# Show that $x_n \rightarrow x \Rightarrow (1+\frac{x_n}{n})^n \rightarrow e^x$ [duplicate]

My approach so far:

Using this I'm expressing the above limit as $$((1+\frac{1}{\frac{n}{x_n}})^\frac{n}{x_n})^{x_n}$$ and then using the property (?) that if $$x_n \rightarrow x$$ and $$a_n \rightarrow a$$, then $$x^{a_n}_n \rightarrow x^{a}$$. But I'm proving this last property by taking log on both sides (suppose $$a,x > 0$$). My question is isn't that somehow using the property I'm required to prove and hence is this valid?

• The link you provide seems to have an answer (the second most upvoted one citing Königsberger). – AddSup Oct 6 '18 at 11:56
• Another one: math.stackexchange.com/q/374747/42969. – Martin R Oct 6 '18 at 12:03

Use the fact that $$(1+\frac {x+\epsilon} n)^{n} \to e^{x+\epsilon}$$ and $$(1+\frac {x-\epsilon} n)^{n} \to e^{x-\epsilon}$$ and use squeeze theorem.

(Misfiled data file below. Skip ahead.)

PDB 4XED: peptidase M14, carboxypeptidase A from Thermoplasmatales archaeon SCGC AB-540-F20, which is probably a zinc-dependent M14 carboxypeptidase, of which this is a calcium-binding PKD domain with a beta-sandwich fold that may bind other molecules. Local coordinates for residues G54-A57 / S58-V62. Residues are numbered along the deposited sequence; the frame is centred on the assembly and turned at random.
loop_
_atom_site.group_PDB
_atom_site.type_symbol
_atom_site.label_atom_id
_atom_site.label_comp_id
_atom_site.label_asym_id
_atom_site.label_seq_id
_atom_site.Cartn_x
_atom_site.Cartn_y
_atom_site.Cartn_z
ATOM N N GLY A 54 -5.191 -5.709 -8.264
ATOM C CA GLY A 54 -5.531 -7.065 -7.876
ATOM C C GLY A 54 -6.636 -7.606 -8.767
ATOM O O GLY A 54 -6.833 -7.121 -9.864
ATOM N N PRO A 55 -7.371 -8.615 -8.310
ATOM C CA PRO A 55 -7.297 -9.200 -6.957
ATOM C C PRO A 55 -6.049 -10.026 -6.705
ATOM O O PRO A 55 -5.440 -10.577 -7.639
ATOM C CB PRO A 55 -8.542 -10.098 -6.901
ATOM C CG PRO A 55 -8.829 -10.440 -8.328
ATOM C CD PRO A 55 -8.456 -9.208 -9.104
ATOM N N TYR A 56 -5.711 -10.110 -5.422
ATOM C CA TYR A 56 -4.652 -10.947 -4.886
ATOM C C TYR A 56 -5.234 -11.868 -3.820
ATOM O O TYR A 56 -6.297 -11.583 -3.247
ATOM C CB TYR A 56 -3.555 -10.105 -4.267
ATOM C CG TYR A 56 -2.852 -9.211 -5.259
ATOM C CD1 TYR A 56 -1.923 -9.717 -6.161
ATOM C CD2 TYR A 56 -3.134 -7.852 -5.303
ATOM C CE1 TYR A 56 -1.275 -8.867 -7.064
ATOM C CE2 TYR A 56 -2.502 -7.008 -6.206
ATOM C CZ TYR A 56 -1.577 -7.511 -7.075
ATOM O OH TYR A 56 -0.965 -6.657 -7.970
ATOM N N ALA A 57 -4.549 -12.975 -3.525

• Thank you so much! That's so simple and useful. Here's what I've understood of the solution: So suppose $x>0$, then $(1+\frac {x}{n})^{n}$ is increasing in $x$ for any given $n$. That gives me $e^{x-\epsilon} \leq \overline{lim} (1+\frac {x_n}{n})^{n} \leq e^{x+\epsilon}$ for all $\epsilon$. Same holds for $\underline{lim}$. Then we take $lim\; \epsilon \rightarrow 0$. – Canine360 Oct 6 '18 at 12:15
• @Canine360 Yes, that is exactly what the argument is. – Kavi Rama Murthy Oct 6 '18 at 12:16

Assume $$x_n \not =0.$$

$$y:=x_n/n \not =0$$, and $$\lim_{n \rightarrow \infty} y_n=0.$$

$$(1+y_n)^n=$$

$$\exp(\log (1+y_n)^n)$$.

Consider:

$$n\log(1+y_n)=$$

$$x_n \dfrac{\log (1+y_n) -\log 1}{y_n}=$$

$$x_n \log '(t_n) = 1/t_n$$, where $$t_n \in (1, 1+y_n)$$.

Note:

$$\lim_{ n \rightarrow \infty} y_n =0$$ implies

$$\lim_{n \rightarrow \infty} t_n =1.$$

Hence

$$\lim_{n \rightarrow \infty}(x_n)(1/t_n)=$$

$$\lim_{n \rightarrow \infty}x_n \lim_{n \rightarrow \infty}(1/t_n)= x.$$

Finally, using the continuity of the exponential function:

$$\lim_{n \rightarrow \infty}(1+x_n/n)^n= e^x.$$